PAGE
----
The complete list of the worst metro scores are:

Memphis, Tenn-Miss-Ark. 638;
McAllen-Edinburg-Mission, Texas 639;
Jackson, MIss. 642;
El Paso 650;
Columbia, SC 650;
Las Vegas-Paradise 650;
Little Rock-North Little Rock-Conway 651;
Baton Rouge 651;
Lakeland-Winter Haven, Fla. 651; and
Augusta-Richmond County, GA-SC 651.

The best metro scores are:

San Jose-Sunnyvale-Santa Clara, Calif. 700;
San Francisco-Oakland-Fremont, Calif. 696;
Madison, Wis. 694;
Honolulu 693;
Minneapolis-St. Paul-Bloomington, Minn.-Wis. 691;
Bridgeport-Stamford-Norwalk, Conn. 690;
Boston-Cambridge-Quincy, Mass.-N.H. 689;
Oxnard-Thousand Oaks-Ventura, Calif. 685;
Portland-South Portland-Biddeford, Maine 685; and
Seattle-Tacoma-Bellevue, Wash. 685.

What's next?  Trans Union tracking people's credit worthiness by the average score of their Facebook friends?  Now where was that "unfriend" button again?!

Or how about by party affiliation?  Interesting to note that the 8 of the 10 bad metro scores came from "red" states while all 10 of the best metro scores came from "blue" states.  I guess Trans Union will now be claiming that Democrats are better financial risks that Republicans!

Monday, February 4, 2013

Identity Theft News

Interesting Identity Theft news found on the Kittell-law.com blog.  Click here to read - http://www.kittell-law.com/blog/2013/02/04/bullet-points-identity-theft-news-121708

Saturday, February 2, 2013

Equifax is selling your private employment info - including how much you make!


Think your income is a secret?  Think again!  Equifax, one of the big three national credit bureaus, has accumulated a database of over 190 million employment and salary records (including income) and is in the business of selling it without the consent of the consumers to which the information relates.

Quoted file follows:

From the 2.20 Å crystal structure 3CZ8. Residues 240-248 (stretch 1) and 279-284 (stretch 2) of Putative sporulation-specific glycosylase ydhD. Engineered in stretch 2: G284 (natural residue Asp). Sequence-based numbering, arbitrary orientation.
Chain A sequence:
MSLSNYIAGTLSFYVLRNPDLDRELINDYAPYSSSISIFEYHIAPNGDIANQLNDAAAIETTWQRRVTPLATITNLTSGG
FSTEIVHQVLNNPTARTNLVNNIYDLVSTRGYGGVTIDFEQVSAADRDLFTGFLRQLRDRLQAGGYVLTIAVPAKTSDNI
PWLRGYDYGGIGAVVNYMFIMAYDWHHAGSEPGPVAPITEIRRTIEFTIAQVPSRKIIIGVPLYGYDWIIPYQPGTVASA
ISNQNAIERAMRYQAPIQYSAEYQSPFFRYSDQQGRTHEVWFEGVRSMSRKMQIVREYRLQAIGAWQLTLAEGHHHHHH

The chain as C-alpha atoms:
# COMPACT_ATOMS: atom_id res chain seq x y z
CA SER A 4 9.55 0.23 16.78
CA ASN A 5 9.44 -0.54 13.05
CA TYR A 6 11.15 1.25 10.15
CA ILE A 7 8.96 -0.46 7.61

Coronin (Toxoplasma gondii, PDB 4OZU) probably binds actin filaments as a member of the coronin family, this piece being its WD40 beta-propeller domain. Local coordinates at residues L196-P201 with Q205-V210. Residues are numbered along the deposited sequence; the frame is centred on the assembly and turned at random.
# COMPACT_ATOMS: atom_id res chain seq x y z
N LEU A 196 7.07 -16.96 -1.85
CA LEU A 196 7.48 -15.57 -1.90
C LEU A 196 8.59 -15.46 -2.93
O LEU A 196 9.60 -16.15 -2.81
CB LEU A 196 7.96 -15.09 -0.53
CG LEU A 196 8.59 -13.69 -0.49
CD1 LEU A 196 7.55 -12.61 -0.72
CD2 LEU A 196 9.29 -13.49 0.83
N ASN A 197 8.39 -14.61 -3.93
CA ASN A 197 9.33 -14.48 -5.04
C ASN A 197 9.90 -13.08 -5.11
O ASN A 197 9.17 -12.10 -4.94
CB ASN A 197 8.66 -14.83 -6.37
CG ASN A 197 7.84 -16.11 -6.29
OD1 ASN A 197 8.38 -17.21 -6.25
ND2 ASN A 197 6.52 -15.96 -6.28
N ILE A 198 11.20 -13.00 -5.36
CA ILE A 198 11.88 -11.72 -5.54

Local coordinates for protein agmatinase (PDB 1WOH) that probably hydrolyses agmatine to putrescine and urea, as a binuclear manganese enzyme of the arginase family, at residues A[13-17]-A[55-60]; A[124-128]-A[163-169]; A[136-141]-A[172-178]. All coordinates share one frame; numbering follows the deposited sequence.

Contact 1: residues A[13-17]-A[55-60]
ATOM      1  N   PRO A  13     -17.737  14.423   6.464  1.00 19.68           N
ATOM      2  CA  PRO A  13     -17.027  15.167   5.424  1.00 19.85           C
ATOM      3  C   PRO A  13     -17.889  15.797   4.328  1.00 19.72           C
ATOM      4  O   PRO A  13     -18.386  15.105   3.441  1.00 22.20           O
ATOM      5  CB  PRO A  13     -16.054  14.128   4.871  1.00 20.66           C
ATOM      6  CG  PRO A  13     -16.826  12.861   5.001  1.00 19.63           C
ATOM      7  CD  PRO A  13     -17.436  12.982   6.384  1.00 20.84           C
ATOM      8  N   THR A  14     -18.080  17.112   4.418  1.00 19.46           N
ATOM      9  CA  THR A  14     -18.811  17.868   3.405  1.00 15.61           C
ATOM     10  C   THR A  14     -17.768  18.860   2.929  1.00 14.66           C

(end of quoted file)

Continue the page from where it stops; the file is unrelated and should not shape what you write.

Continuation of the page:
Equifax calls this database the "Work Number" database, which is comprised of what many until now considered private information.  The Work Number database contains week to week pay stub information dating back years.  It also contains information about whether a consumer ever filed an unemployment claim, information about their health care providers and whether the consumer has dental insurance.

How does Equifax obtain this information?  Directly from thousands of U.S. businesses, who actually pay Equifax to accept the private information of their employees.  These businesses should be ashamed of themselves for disclosing this private information of their employees.  The businesses involved in this nefarious scheme include many of the Fortune 500.  Some even allow Equifax direct access to their data so Equifax always has the most up to date information.